4. Autism awareness is shifting to autism acceptance. Since many people know someone with autism, more people are aware of autism. In an earlier blog entry [March 17, 2013] “Should Autism Be Neither Seen Nor Heard?” I discussed incidents reported in the media where children with autism and their parents were treated badly in public situations. Certainly, people need to be understanding of children who cannot control their behavior at times and sympathetic to parents trying to help their children. This tolerance, however, is not the focus of autism acceptance. Rather, some parents of children with autism and adults with autism want not just understanding but celebrating of autism. This movement known as neurodiversity criticizes parents like us who want to make our children better through biomedical and therapeutic interventions. They claim that autism is part of the personality, and trying to eliminate behaviors is rejecting that child for who he/she is. Indeed, some parents write in their blogs that they don’t want to change a thing about their children with autism. Not surprisingly, I have noticed that these parents typically have very young children, and I wonder if they will feel the same when their children’s behaviors potentially escalate from “unique” to aggressive in adolescence. Nonetheless, those of us who have not accepted autism as a way of life for our children have dug deeper with testing that proves our children have medical issues, such as yeast overgrowth, food allergies, and heavy metal toxicity, that are making them physically ill. Because we love Alex unconditionally, we do not accept that illness is a natural state for him, and we suspect that his behavior is often influenced by how he physically feels. To ignore what the evidence shows would be negligent on our part; therefore, we continue to strive to make him as healthy as he can be. We accept Alex for who he is, but like all parents, we want him to have the best life possible, which is free of the obstacles autism has imposed upon him. Until we are content that he is healthy and happy, we will accept no less for him.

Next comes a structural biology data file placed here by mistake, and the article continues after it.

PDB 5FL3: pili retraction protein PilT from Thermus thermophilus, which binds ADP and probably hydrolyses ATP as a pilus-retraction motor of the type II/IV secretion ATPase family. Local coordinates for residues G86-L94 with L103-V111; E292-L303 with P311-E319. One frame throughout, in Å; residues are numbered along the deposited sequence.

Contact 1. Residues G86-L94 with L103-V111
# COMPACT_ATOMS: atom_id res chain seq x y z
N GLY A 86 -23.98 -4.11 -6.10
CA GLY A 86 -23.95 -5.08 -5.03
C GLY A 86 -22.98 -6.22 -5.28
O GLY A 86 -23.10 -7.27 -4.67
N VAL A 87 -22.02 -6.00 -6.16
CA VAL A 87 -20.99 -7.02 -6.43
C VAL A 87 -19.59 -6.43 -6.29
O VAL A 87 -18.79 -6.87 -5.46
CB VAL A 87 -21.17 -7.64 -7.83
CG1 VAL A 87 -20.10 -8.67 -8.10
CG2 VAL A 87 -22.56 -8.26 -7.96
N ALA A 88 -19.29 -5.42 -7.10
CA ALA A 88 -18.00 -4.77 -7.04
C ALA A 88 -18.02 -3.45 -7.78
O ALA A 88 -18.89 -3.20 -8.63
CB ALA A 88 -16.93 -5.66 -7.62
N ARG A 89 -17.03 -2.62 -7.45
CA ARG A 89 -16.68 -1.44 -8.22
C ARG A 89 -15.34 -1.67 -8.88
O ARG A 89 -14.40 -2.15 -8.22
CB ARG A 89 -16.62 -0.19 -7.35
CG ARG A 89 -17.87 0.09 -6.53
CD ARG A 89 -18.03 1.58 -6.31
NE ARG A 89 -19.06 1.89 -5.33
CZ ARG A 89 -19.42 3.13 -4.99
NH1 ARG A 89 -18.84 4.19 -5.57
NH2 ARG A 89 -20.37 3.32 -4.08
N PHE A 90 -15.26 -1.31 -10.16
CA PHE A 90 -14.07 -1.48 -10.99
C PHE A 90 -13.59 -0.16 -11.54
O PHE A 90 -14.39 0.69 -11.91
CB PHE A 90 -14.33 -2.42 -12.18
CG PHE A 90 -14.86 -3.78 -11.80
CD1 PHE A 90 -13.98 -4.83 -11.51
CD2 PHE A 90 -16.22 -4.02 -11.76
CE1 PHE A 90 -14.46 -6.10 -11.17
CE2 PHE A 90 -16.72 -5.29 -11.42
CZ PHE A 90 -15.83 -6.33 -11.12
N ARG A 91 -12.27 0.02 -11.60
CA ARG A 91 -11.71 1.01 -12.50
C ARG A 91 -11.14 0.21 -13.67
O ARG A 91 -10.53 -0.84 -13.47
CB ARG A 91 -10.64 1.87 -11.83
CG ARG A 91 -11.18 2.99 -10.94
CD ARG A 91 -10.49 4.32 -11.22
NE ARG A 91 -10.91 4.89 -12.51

“And may the Lord our God show us his approval and make our efforts successful. Yes, make our efforts successful!” Psalm 90:17

Sunday, April 21, 2013

Level of Care

Earlier this month, we had to complete a level of care needs assessment survey for Alex with the help of his caseworker assigned by the state to manage his disability funds. By answering a series of questions about what he can and cannot do, we provide information used to determine the amounts and kinds of support services he needs. At this point, Ed and I are providing nearly all of these services ourselves, but when Alex eventually goes into supported living, this information will be vital to making sure that his needs are met. While it’s sometimes difficult to admit that Alex can’t do certain basic tasks, we know we must be honest in conveying his needs to be true advocates for him. In the past year, he has made good progress in improving his behavior, but he still needs quite a bit of care on a daily basis. As I explained to Ed’s sister last week when she was here visiting, in many ways, Alex is just a giant toddler.